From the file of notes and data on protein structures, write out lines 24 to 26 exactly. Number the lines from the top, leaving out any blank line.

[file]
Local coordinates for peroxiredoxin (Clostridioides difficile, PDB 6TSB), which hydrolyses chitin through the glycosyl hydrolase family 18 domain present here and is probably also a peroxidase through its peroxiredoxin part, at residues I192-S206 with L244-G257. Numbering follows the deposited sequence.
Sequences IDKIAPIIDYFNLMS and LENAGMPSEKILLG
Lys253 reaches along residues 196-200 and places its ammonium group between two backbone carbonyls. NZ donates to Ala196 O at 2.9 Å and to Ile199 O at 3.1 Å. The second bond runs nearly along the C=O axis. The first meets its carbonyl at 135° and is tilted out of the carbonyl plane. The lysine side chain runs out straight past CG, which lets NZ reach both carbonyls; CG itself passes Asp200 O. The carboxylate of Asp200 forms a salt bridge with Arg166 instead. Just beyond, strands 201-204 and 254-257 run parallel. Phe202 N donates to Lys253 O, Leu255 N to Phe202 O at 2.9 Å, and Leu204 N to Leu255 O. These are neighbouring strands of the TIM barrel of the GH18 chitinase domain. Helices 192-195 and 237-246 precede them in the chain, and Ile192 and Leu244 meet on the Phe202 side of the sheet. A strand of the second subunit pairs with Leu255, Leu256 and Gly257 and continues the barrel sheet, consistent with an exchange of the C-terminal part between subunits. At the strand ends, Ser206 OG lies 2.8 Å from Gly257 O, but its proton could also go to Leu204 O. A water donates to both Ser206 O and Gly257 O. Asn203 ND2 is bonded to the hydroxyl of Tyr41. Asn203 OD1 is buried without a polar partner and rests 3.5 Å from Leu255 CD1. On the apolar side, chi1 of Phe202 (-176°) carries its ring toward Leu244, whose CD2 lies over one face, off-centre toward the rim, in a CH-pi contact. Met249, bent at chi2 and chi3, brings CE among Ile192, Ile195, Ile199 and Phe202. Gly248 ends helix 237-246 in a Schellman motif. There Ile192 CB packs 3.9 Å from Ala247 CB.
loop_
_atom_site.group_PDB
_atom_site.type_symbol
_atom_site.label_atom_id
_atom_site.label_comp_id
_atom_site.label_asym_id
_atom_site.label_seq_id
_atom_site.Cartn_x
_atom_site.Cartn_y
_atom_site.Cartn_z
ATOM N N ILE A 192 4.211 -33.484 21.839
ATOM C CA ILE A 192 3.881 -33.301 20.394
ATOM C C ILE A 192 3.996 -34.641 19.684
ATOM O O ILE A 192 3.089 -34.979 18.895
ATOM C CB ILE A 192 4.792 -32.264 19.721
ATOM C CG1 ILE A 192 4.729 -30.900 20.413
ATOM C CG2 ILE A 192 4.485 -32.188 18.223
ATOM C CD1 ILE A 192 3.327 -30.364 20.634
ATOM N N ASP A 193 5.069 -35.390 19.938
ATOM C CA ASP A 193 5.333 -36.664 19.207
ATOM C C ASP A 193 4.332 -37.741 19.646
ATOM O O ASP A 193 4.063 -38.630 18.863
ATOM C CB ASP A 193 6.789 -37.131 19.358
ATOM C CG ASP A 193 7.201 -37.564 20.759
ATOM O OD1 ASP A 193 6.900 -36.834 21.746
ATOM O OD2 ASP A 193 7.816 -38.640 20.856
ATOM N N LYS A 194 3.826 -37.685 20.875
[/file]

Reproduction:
ATOM C C ASP A 193 4.332 -37.741 19.646
ATOM O O ASP A 193 4.063 -38.630 18.863
ATOM C CB ASP A 193 6.789 -37.131 19.358